Efficiency Must Precede Pay
A group of passionate RAs and RA supporters petitioned the trustees last night during open forum for an increase in the position’s compensation. Research in hand, they pleaded their monetary neglect compared to their counter parts at peer institutions. While their case may on the surface appear convincing, it shifts the focus to financial imbalance and away from the structural flaws that have long gone unaddressed.
Hypocrisy seems to be built into the RA system itself. RAs are expected to punish residents for activities in which they too might engage, even while on duty or in their hall of residence. To set a precedent of at times punishing for behaviors and at others engaging in them is both confusing to those students they are expected to lead and unacceptable in their official duty to the College.
RAs who conduct inappropriate relationships with residents break the contract of trust and therefore degrade the RA program. RAs are supposed to represent a channel of academic, emotional and social support—intimate relationships both alienate those residents outside the relationship and destroy this resource for those within.
While those truly dedicated to the position may consider their compensation inadequate, it is apparent that many others sign up for the benefits alone. Taking advantage of the large room, bed, prestige and pay without the concordant duties is a flagrant abuse of the system. It seems that there is nothing to prevent this, nor the neglect of residents that can easily follow.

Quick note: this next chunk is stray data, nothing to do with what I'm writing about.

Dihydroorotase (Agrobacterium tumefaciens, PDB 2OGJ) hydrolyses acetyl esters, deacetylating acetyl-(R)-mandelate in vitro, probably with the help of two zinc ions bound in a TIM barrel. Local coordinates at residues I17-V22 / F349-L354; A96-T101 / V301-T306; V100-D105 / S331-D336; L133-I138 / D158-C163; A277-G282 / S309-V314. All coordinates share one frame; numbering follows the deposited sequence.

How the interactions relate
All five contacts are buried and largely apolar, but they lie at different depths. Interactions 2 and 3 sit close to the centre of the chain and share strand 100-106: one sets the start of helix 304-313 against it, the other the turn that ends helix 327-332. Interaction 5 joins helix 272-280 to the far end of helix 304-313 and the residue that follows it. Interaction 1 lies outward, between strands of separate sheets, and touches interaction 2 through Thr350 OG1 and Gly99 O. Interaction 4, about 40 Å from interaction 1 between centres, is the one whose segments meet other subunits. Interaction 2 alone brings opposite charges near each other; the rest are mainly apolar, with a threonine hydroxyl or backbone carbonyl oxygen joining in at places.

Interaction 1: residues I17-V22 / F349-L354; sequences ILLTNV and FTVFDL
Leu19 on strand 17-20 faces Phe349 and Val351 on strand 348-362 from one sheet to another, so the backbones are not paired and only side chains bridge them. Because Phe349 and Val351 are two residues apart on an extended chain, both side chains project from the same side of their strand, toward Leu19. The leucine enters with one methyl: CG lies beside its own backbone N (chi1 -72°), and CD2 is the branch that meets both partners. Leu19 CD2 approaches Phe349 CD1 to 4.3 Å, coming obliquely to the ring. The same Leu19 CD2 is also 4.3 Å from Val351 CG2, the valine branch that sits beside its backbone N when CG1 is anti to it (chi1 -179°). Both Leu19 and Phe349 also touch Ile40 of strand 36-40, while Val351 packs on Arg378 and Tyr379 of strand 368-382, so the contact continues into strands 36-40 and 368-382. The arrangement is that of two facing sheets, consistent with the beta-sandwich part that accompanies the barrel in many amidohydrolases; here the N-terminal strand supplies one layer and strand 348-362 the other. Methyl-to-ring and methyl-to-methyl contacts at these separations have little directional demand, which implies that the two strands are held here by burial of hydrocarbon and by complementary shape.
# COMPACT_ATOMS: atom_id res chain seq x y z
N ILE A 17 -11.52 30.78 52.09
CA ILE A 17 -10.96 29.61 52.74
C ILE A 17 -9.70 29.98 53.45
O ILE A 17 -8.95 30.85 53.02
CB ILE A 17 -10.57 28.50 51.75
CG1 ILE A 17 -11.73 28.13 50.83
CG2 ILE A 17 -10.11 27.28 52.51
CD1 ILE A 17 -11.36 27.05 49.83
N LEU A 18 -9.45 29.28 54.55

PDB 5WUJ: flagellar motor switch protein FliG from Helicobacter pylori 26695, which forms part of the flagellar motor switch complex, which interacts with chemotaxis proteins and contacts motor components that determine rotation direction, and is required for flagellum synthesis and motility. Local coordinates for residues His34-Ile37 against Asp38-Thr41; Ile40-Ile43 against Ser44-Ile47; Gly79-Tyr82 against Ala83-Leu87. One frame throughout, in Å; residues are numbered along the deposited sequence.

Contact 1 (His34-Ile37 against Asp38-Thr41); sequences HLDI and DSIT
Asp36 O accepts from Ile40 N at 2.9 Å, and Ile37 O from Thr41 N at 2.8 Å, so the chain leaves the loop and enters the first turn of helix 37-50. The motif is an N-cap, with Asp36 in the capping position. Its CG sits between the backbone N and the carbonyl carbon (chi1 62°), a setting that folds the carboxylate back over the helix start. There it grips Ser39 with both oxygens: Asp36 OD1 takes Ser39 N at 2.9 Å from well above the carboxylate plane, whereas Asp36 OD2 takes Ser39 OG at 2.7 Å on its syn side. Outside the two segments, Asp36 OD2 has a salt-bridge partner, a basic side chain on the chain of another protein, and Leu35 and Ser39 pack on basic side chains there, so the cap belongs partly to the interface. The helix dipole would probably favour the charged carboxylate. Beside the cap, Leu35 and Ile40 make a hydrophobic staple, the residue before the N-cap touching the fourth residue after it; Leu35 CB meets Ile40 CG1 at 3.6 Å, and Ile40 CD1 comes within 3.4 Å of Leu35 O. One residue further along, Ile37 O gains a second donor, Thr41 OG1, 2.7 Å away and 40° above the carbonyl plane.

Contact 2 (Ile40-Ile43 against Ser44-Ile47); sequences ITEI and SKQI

It is clear that these criticisms do not apply to all RAs. There are those who take their role of leader and confidant seriously and with pride. However, these exemplary RAs should not be the exception.
As a result, the argument for greater compensation does not address these existing problems. It seeks to recruit better quality students to the program while establishing higher retention within. The only way that this can happen, however, is to implement internal structural changes to the program itself. Only when the program has proven that it fulfills its fundamental duty to the student body should the board consider raising pay for the position.
The current practice of employing underclassmen contributes to the lack of boundaries and leadership. It is unreasonable to expect those with only a semester or year of experience in college life to be an assured and knowledgeable pillar for their residents. If the positions were limited to upper classmen, RAs would be more likely to possess the necessary skills for the job.
While we understand the desire for a competitive salary, there is little
evidence to conclude that better compensation will result in a better applicant
pool —only a greater likelihood of applicants seeking benefits without
responsibility. There must be a visible effort to address the flaws within the
program and to improve the way that RA-resident relations are conducted before a
justifiable increase in benefits can even be considered.